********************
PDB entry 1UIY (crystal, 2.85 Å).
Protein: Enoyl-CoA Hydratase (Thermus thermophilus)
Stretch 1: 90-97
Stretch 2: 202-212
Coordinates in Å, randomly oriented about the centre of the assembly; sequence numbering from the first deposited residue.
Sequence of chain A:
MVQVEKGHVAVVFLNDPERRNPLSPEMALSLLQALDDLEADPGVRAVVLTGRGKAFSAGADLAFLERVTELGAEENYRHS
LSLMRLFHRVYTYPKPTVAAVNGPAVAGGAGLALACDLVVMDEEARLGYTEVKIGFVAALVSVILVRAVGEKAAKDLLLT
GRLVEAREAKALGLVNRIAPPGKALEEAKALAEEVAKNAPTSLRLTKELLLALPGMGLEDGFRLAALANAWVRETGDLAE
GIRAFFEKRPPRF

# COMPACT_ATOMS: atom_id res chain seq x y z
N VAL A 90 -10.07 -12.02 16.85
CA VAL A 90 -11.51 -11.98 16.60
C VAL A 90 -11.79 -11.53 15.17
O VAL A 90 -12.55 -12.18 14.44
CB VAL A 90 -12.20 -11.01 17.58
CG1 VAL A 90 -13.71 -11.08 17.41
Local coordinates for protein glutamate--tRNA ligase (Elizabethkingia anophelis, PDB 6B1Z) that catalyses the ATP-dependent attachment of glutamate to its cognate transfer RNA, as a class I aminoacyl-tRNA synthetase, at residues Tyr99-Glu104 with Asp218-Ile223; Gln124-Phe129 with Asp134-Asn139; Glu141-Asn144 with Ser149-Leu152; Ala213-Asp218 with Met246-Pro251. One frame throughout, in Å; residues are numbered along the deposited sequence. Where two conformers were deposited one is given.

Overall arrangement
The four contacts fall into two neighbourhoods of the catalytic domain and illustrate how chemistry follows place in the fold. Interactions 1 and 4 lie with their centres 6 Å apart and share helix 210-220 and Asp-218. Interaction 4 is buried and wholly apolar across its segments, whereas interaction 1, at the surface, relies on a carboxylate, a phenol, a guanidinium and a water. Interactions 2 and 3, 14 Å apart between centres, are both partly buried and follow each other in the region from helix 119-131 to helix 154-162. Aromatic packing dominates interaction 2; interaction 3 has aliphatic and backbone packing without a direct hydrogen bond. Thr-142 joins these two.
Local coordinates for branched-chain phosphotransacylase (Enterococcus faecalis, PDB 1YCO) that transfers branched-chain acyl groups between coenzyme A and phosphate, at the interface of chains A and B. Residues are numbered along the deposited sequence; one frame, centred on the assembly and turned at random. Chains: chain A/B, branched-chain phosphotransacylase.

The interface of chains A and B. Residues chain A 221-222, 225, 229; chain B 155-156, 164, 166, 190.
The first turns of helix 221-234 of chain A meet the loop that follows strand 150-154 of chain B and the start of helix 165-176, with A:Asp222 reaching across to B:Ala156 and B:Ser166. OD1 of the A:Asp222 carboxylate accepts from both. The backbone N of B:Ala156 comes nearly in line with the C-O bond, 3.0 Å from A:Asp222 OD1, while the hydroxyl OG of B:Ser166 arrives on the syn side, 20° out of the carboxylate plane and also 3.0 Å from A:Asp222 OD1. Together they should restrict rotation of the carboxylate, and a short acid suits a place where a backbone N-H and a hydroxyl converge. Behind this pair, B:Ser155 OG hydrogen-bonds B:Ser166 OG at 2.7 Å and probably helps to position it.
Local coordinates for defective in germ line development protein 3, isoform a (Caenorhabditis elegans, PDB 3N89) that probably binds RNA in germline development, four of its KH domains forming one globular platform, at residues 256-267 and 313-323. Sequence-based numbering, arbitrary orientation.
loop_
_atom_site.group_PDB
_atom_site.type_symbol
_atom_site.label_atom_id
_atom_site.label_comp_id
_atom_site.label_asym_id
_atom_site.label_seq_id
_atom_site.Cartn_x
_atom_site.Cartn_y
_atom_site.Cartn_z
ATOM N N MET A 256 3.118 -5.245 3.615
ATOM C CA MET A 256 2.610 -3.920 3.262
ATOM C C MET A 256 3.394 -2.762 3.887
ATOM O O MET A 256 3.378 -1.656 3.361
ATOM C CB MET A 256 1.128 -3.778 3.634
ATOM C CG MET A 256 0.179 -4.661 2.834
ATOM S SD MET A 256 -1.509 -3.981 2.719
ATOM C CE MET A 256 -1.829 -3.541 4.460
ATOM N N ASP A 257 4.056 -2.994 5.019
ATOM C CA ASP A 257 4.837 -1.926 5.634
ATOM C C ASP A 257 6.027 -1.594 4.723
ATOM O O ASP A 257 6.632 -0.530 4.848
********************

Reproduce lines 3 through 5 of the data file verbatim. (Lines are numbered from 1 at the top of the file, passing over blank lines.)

Stretch 1: 90-97
Stretch 2: 202-212
Coordinates in Å, randomly oriented about the centre of the assembly; sequence numbering from the first deposited residue.